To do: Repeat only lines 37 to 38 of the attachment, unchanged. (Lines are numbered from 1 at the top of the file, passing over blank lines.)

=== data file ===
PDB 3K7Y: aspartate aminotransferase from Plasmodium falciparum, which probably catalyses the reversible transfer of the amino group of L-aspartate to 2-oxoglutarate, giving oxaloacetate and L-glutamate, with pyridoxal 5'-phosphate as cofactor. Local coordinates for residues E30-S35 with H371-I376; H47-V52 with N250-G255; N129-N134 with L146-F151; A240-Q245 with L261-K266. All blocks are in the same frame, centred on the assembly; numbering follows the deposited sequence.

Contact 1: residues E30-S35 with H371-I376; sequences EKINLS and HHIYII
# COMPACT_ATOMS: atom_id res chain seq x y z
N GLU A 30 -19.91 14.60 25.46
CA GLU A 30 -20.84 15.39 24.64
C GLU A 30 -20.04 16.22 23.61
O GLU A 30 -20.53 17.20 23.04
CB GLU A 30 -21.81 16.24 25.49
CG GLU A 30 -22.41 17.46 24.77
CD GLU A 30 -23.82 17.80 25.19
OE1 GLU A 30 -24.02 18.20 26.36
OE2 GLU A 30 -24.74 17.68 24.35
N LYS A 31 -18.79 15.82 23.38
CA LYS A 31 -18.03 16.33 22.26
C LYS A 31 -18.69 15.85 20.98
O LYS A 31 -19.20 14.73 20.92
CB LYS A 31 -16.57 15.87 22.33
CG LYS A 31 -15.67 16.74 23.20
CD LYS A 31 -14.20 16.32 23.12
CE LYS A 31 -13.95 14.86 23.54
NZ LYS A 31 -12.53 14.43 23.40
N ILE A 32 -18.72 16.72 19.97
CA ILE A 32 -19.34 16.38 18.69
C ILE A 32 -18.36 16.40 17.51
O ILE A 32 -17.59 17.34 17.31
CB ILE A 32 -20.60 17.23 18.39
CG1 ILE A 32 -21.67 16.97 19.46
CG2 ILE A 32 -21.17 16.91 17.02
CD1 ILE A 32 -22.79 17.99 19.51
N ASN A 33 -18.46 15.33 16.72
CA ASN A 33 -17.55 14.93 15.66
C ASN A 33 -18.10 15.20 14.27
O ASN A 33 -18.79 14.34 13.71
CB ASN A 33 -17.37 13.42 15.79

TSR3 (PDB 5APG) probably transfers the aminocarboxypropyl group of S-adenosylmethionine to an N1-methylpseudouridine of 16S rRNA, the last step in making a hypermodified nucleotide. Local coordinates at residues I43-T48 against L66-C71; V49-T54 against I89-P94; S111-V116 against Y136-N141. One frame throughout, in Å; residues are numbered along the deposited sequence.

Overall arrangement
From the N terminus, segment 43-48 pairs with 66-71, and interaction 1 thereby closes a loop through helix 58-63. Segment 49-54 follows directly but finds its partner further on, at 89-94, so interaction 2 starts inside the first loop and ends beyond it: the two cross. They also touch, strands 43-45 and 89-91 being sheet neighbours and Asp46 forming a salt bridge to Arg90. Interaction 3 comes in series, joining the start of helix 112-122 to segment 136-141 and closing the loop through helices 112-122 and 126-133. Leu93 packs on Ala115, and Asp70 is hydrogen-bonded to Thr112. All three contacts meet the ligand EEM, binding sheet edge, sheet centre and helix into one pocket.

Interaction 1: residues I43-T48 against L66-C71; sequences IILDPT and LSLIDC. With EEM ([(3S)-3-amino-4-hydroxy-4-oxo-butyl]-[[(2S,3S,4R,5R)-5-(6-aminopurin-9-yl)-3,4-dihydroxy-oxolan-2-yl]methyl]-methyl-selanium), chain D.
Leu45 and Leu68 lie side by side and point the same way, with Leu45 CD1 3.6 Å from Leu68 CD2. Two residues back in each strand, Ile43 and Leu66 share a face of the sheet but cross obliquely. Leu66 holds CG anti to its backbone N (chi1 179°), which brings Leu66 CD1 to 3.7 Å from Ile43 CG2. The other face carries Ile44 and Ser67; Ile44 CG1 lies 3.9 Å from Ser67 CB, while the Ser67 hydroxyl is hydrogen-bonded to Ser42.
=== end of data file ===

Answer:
From the N terminus, segment 43-48 pairs with 66-71, and interaction 1 thereby closes a loop through helix 58-63. Segment 49-54 follows directly but finds its partner further on, at 89-94, so interaction 2 starts inside the first loop and ends beyond it: the two cross. They also touch, strands 43-45 and 89-91 being sheet neighbours and Asp46 forming a salt bridge to Arg90. Interaction 3 comes in series, joining the start of helix 112-122 to segment 136-141 and closing the loop through helices 112-122 and 126-133. Leu93 packs on Ala115, and Asp70 is hydrogen-bonded to Thr112. All three contacts meet the ligand EEM, binding sheet edge, sheet centre and helix into one pocket.

Interaction 1: residues I43-T48 against L66-C71; sequences IILDPT and LSLIDC. With EEM ([(3S)-3-amino-4-hydroxy-4-oxo-butyl]-[[(2S,3S,4R,5R)-5-(6-aminopurin-9-yl)-3,4-dihydroxy-oxolan-2-yl]methyl]-methyl-selanium), chain D.